Former Sr. Pentagon Official Labels Sony as a Cyberwar Conflict

"Obama Needs A Cyberwar Cabinet" by Todd Rosenblum is one of the worst opinion pieces that I've read in a long time. Rosenblum has a long history in government service (DoD, DHS, Senate Staffer) and just left three months ago to start his own consulting company.

The point of the OpEd was that President Obama needed to form a cyberwar cabinet which pulls equally from the Federal government and the private sector. In order to make his point, he inflated the Sony attack almost beyond recognition:
The president quickly assembled his war cabinet: the intelligence community to tell him the what, why, and how; departments of State, Defense, and Treasury to review response options; and the FBI and Department of Homeland Security to assess whether the attack to be part of a larger threat that could put the nation’s critical infrastructure in danger.
My understanding is that a "war cabinet" is a committee formed during a time of war. What actually happened according to Lisa Monaco who called the meeting was that the President wanted to know the details of what happened. There was no "war cabinet".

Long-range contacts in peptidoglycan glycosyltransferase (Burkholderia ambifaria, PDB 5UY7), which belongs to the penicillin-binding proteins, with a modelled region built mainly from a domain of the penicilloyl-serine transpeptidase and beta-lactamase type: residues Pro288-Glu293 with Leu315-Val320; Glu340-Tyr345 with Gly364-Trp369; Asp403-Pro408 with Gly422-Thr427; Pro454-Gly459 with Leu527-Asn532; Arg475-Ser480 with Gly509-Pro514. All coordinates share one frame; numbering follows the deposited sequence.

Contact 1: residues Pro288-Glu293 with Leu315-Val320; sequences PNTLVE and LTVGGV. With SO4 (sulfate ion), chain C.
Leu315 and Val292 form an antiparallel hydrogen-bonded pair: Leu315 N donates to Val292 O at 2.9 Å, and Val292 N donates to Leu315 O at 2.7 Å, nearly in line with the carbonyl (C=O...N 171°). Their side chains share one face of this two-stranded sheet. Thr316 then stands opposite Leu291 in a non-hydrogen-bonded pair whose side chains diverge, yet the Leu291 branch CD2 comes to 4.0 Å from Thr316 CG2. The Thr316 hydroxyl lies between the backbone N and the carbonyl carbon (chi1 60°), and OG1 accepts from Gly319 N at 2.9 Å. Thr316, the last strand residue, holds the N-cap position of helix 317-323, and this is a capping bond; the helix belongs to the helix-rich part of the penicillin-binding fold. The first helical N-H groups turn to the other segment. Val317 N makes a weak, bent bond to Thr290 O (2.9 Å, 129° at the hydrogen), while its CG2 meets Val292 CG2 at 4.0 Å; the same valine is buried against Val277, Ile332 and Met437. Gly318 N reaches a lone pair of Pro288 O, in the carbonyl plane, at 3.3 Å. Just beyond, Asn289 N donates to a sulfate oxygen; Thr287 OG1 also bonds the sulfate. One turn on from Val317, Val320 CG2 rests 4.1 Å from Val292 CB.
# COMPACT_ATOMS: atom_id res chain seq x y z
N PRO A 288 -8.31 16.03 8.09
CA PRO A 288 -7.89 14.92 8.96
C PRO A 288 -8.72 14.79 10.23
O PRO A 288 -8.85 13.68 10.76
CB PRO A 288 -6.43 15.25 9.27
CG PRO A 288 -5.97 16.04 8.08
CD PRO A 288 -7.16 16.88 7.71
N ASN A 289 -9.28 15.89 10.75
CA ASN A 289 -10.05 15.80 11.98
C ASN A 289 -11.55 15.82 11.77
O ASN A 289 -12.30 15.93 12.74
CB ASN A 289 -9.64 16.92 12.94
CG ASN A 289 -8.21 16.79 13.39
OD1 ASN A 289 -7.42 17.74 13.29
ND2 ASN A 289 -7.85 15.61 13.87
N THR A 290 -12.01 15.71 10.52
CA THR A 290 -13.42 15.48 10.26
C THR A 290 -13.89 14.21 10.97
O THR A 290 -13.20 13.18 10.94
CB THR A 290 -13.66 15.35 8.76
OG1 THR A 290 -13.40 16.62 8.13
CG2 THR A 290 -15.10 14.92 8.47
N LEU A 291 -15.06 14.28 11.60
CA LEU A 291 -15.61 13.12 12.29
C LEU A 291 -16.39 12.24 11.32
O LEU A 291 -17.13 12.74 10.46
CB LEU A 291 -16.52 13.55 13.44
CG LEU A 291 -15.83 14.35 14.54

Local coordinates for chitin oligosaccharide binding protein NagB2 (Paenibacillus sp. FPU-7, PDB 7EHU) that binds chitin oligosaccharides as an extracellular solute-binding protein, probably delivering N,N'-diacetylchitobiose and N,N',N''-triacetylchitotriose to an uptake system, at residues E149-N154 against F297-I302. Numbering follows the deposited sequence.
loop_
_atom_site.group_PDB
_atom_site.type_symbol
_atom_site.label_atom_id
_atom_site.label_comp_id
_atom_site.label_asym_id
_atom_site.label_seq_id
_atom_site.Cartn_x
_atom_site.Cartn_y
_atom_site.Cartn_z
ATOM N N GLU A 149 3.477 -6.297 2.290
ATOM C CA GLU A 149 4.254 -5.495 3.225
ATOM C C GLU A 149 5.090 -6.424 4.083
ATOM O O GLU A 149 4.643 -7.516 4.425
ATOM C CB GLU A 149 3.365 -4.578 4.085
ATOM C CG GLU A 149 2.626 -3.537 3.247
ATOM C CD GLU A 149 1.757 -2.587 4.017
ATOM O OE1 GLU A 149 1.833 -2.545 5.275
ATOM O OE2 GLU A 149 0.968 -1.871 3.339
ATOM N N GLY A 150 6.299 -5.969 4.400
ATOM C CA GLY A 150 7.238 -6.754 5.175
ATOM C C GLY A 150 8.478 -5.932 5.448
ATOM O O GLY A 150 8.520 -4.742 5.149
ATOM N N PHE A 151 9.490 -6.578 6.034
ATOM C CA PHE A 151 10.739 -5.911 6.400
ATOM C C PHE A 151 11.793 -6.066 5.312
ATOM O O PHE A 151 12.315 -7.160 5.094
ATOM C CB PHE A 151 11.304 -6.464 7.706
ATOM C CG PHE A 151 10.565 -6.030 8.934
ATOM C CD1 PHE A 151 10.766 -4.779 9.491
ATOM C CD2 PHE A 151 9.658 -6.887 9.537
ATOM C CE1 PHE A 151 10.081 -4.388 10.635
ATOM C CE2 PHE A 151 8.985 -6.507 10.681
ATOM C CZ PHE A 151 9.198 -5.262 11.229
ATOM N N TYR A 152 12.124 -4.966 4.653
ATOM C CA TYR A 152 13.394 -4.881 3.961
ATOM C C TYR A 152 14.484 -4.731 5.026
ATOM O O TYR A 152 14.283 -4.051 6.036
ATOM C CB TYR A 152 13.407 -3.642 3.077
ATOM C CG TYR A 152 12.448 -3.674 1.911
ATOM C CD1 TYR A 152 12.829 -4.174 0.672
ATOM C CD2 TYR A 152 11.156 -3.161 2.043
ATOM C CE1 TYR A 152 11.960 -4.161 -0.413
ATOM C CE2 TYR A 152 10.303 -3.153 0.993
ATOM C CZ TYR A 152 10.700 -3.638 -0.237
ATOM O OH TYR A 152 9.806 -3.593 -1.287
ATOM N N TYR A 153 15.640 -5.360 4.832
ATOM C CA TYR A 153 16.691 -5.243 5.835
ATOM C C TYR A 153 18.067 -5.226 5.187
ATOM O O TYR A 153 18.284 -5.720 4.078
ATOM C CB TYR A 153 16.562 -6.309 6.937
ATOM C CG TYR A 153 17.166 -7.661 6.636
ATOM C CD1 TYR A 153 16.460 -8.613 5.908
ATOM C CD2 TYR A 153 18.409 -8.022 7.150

After all, a nuclear-armed state committed an act of cyberwarfare against a private company that owned and managed its own networks. While many debate the exact definition of cyberwar, there is no debate that North Korea used a virtual weapon to cause damage on American soil, and did so with political intent. This was not an act of vandalism, theft, espionage, or crime.
In fact, Merriam-Webster defines vandalism as "willful or malicious destruction of private or public property." President Obama called it vandalism. It clearly did not rise to meet the right of self defense bar as established by Article 51 of the U.N. Charter or the Law of Armed Conflict.
But something was different with the Sony hack than any previous conflict.
Really? The Sony hack is a "conflict" now?

I have no idea what motivated Todd Rosenblum to write such an enormous pile of horse shit but I hope that it isn't representative of what "un-named senior Administration officials" tell journalists because Rosenblum considered himself one of them:
As a former senior administration official at both the Pentagon and Department of Homeland Security ...